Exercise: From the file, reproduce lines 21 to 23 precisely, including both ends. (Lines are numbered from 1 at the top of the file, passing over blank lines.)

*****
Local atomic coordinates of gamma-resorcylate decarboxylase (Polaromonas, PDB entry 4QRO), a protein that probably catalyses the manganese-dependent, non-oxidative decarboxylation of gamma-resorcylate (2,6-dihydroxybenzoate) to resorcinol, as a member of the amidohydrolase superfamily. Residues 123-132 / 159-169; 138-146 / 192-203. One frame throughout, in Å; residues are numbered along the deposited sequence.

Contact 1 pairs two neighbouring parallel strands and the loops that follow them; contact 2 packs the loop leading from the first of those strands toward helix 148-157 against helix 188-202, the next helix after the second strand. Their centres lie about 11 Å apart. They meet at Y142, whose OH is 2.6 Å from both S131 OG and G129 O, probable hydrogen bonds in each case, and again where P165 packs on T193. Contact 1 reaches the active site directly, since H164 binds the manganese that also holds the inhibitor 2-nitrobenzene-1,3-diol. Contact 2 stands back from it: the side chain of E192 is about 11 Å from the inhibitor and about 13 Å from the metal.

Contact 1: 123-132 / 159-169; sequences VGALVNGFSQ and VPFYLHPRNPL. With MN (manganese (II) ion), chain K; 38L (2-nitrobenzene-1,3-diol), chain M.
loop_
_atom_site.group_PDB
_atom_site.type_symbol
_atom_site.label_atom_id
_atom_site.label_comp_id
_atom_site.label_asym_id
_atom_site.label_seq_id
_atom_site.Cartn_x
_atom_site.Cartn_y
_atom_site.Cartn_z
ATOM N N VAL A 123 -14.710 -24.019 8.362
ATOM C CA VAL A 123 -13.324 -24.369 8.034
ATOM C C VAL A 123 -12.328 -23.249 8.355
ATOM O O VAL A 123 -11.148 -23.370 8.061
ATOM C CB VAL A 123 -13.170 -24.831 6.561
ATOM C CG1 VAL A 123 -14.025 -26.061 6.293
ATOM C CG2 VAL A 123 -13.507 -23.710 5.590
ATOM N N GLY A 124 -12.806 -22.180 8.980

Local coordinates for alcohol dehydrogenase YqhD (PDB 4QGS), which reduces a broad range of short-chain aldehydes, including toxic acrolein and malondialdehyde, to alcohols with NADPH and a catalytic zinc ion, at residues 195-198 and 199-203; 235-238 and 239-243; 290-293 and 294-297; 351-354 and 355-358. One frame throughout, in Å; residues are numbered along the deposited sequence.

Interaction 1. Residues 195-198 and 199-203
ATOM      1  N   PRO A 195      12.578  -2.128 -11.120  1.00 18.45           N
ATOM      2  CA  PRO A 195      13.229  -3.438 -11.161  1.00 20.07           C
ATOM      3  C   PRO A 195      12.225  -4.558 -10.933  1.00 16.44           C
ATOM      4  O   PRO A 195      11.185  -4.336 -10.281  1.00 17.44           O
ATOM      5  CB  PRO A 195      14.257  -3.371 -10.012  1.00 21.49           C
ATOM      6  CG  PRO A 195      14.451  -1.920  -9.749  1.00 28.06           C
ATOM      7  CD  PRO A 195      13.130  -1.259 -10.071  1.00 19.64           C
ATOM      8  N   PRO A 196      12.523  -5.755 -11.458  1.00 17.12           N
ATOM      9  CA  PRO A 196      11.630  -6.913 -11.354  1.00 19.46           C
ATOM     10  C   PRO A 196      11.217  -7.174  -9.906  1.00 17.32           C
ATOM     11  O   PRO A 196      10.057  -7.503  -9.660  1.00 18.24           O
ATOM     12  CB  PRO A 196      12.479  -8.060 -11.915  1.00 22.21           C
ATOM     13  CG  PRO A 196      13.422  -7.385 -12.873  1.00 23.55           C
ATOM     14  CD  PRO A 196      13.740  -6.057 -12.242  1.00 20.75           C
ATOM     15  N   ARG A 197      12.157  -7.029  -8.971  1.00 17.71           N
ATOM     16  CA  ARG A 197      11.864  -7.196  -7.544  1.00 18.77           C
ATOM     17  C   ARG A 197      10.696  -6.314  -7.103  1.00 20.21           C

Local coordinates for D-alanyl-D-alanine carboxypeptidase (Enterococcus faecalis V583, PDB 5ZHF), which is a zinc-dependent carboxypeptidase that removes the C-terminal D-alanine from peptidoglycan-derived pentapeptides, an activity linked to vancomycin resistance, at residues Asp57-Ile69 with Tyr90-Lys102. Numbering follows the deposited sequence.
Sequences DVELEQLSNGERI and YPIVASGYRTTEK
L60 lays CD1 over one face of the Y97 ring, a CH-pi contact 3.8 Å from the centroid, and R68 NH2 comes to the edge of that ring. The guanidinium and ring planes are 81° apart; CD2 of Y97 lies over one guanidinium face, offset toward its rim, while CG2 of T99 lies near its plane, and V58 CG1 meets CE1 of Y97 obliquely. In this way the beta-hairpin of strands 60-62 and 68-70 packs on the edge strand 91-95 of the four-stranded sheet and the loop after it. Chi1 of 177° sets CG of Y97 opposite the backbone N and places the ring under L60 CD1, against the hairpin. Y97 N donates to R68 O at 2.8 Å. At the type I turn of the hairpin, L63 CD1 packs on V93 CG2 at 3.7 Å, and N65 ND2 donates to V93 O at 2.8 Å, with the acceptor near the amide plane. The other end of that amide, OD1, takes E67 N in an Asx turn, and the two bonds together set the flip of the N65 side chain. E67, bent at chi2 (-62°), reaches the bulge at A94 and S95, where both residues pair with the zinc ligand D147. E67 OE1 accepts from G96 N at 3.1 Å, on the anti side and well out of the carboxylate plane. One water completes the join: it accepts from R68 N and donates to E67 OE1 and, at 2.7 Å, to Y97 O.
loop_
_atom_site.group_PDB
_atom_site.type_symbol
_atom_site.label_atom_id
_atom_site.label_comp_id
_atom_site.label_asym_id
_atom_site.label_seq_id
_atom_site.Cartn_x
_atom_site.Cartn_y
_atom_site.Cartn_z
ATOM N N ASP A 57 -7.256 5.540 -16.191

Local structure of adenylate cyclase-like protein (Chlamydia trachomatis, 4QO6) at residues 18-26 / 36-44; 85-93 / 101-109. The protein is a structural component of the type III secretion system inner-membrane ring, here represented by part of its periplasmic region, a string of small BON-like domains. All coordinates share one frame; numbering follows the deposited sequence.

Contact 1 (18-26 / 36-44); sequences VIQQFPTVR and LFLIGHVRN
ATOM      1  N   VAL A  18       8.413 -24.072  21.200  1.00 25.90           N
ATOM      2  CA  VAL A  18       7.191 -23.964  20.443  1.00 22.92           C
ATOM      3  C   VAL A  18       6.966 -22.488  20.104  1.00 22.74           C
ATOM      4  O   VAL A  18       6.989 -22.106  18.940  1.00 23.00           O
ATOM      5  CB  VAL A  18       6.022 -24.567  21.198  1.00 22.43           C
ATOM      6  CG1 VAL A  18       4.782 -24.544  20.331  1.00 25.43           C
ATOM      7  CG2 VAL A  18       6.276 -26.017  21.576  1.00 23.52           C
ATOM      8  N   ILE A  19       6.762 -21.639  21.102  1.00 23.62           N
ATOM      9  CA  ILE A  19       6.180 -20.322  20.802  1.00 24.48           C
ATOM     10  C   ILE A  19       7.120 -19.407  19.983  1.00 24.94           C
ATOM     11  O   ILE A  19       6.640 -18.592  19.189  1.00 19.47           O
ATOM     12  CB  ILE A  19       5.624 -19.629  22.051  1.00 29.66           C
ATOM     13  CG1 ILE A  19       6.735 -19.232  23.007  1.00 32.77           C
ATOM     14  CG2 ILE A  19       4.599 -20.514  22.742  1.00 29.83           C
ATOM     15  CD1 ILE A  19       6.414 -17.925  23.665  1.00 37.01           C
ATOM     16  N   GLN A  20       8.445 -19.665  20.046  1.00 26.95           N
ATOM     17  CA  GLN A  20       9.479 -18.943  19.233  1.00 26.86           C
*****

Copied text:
ATOM N N GLY A 124 -12.806 -22.180 8.980

Local coordinates for alcohol dehydrogenase YqhD (PDB 4QGS), which reduces a broad range of short-chain aldehydes, including toxic acrolein and malondialdehyde, to alcohols with NADPH and a catalytic zinc ion, at residues 195-198 and 199-203; 235-238 and 239-243; 290-293 and 294-297; 351-354 and 355-358. One frame throughout, in Å; residues are numbered along the deposited sequence.

Interaction 1. Residues 195-198 and 199-203